Somehow I got myself so buried in end-of-quarter projects that I didn't bother to read President Obama's speech, televised live on Cuban TV. I now have. He knocked it out of the park.
Various people have been saying for the last few days that he needed to call for more freedom for Cubans.
Some highlights, that I particularly liked, from the transcript, plus one I really hated (see if you can guess which one):
Havana is only 90 miles from Florida, but to get here we had to travel a great distance -- over barriers of history and ideology; barriers of pain and separation. The blue waters beneath Air Force One once carried American battleships to this island -- to liberate, but also to exert control over Cuba. Those waters also carried generations of Cuban revolutionaries to the United States, where they built support for their cause. And that short distance has been crossed by hundreds of thousands of Cuban exiles -- on planes and makeshift rafts -- who came to America in pursuit of freedom and opportunity, sometimes leaving behind everything they owned and every person that they loved.
I have come here to bury the last remnant of the Cold War in the Americas. (Applause.) I have come here to extend the hand of friendship to the Cuban people. (Applause.)
But we cannot, and should not, ignore the very real differences that we have -- about how we organize our governments, our economies, and our societies. Cuba has a one-party system; the United States is a multi-party democracy. Cuba has a socialist economic model; the United States is an open market. Cuba has emphasized the role and rights of the state; the United States is founded upon the rights of the individual.
In a global economy, powered by ideas and information, a country's greatest asset is its people. In the United States, we have a clear monument to what the Cuban people can build: it's called Miami.
My reaction: goosebumps.
Cuba has an extraordinary resource -- a system of education which values every boy and every girl. (Applause.)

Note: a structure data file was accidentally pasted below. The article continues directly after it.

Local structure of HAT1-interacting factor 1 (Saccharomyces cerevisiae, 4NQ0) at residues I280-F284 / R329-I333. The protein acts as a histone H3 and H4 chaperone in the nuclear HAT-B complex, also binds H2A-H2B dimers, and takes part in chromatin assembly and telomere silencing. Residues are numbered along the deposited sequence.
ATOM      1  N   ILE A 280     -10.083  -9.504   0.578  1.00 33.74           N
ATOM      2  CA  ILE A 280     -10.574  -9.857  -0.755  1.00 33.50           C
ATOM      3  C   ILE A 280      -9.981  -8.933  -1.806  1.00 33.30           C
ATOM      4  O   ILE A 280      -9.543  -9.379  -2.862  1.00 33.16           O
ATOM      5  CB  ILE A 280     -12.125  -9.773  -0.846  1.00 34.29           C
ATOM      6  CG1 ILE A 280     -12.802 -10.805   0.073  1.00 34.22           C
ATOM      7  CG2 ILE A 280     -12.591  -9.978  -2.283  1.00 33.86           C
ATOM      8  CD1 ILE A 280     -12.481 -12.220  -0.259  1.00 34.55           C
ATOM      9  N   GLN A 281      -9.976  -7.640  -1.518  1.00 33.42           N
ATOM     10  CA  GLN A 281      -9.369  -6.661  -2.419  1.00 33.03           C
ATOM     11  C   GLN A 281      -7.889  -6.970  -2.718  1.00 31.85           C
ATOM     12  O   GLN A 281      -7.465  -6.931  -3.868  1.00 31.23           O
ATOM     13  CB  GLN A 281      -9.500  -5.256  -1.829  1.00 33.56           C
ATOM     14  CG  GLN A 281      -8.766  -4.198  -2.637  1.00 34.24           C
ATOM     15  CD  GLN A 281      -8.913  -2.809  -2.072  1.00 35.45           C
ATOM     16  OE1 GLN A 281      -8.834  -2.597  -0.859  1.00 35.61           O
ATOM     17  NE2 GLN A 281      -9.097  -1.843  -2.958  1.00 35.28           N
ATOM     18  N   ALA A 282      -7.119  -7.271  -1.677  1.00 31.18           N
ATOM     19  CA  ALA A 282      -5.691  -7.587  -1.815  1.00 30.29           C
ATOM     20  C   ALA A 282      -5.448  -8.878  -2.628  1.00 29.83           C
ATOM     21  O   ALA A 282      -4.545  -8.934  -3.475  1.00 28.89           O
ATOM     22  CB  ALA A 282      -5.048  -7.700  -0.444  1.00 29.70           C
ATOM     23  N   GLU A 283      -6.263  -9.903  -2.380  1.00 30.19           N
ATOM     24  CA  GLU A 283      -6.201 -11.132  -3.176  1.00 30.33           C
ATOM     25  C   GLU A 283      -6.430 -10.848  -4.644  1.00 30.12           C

As President of the United States, I've called on our Congress to lift the embargo. (Applause.) It is an outdated burden on the Cuban people. It's a burden on the Americans who want to work and do business or invest here in Cuba. It's time to lift the embargo. But even if we lifted the embargo tomorrow, Cubans would not realize their potential without continued change here in Cuba. (Applause.) It should be easier to open a business here in Cuba. A worker should be able to get a job directly with companies who invest here in Cuba. Two currencies shouldn't separate the type of salaries that Cubans can earn. The Internet should be available across the island, so that Cubans can connect to the wider world -- (applause) -- and to one of the greatest engines of growth in human history.
I believe citizens should be free to speak their mind without fear -- (applause) -- to organize, and to criticize their government, and to protest peacefully, and that the rule of law should not include arbitrary detentions of people who exercise those rights. (Applause.) I believe that every person should have the freedom to practice their faith peacefully and publicly. (Applause.) And, yes, I believe voters should be able to choose their governments in free and democratic elections. (Applause.)
I know that for some Cubans on the island, there may be a sense that those who left somehow supported the old order in Cuba. I'm sure there's a narrative that lingers here which suggests that Cuban exiles ignored the problems of pre-Revolutionary Cuba, and rejected the struggle to build a new future. But I can tell you today that so many Cuban exiles carry a memory of painful -- and sometimes violent -- separation. They love Cuba. A part of them still considers this their true home. That's why their passion is so strong. That's why their heartache is so great. And for the Cuban American community that I've come to know and respect, this is not just about politics. This is about family -- the memory of a home that was lost; the desire to rebuild a broken bond; the hope for a better future the hope for return and reconciliation.
President Obama made major departures from the text of his speech and, from what I can tell with a quick reading, most of them were to sharpen his speech and call for more freedom for Cubans. Good for him.
Correction: Obama made two separate speeches. The one highlighted above was on Tuesday. The other one was on Monday. Thanks to a Facebook commenter for pointing that out.